Hughes & Sons Cattle Company, a Corporation, Plaintiff-appellant, v. United States of America, Defendant-appellee, 131 F.3d 146 (9th Cir. 1997)Annotate this Case
Oct. 22, 1997
Appeal from the United States District Court for the District of Montana, No. CV-91-00131-PGH; Paul G. Hatfield, District Judge, Presiding
Before: SKOPIL, TROTT, Circuit Judges, and ROLL, District Judge**
The government was found negligent and held liable for damages caused by a fire in a National Forest that spread to adjacent properties. Hughes & Sons Cattle Co. ("Hughes") contends on appeal that the damage award was inadequate because it failed to provide complete compensation. The parties agree that Montana law applies. Saunders v. United States, 64 F.3d 482, 484 (9th Cir. 1995); Shaw v. United States, 741 F.2d 1202, 1205 (9th Cir. 1984).
The special master assigned to this case correctly noted that under Montana law, when injury to real property is permanent, the measure of damages is the difference between the appraised value of the property before and after the injury. See Burk Ranches, Inc. v. State, 790 P.2d 443, 447 (Mont.1990). When the injury is temporary, the measure of damages is the cost of repair plus damages for loss of use to the time when the injury could have been repaired. Id. When, however, "the cost of repair greatly exceeds the decreased value of the property, the injury is presumptively permanent and the decreased value rule applies." Id. (footnote omitted)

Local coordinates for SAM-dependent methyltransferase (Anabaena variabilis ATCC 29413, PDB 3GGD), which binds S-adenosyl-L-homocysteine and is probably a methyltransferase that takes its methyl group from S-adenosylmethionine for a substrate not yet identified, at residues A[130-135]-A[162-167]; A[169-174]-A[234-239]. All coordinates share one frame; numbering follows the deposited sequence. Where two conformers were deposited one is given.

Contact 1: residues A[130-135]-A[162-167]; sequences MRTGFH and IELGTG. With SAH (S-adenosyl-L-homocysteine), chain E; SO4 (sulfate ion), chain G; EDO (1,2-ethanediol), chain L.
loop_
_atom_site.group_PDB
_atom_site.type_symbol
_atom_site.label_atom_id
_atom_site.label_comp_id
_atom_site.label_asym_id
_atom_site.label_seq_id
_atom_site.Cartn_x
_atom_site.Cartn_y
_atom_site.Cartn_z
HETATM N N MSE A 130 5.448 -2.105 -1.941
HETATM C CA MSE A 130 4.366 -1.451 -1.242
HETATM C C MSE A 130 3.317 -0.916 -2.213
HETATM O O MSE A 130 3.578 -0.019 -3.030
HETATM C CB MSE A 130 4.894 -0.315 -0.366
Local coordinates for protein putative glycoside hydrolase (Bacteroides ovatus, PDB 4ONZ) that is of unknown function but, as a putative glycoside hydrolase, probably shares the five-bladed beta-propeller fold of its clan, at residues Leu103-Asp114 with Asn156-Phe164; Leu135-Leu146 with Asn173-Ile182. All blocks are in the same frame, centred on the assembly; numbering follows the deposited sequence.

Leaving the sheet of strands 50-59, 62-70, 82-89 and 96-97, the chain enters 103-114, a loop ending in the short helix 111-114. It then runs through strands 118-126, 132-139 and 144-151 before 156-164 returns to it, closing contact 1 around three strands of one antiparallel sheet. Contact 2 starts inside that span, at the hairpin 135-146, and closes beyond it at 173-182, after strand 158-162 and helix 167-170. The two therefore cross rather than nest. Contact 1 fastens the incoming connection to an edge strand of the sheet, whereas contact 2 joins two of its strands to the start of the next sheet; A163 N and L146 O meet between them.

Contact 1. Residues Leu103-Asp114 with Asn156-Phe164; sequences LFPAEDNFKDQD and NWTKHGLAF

We conclude that the special master properly characterized the losses here as permanent, and therefore correctly rejected Hughes' claims for replacement value. Accordingly, we also reject Hughes' contentions that it should have received an additional $361,760 in reforestation costs and $260,500 for removing burned trees. These additional amounts, when added to that already awarded for timber losses and reforestation, would total $869,894, more than twice the highest pre-fire value established at trial for the Hughes' property. Because the damages claimed by Hughes far exceeded the pre-fire market value of the property, much less the difference between the value of the property before and after the fire, we conclude that the district court exercised eminent good sense in awarding damages more closely in line with a decrease in market value. See id. ("The injured party is to be made as nearly whole as possible--but not to realize a profit.") (internal quotations omitted); Kebschull v. Nott, 714 P.2d 993, 994 (Mont.1986) (In determining proper damage award, " [u]ltimately good sense must be applied, rather than mechanical application of formulas.").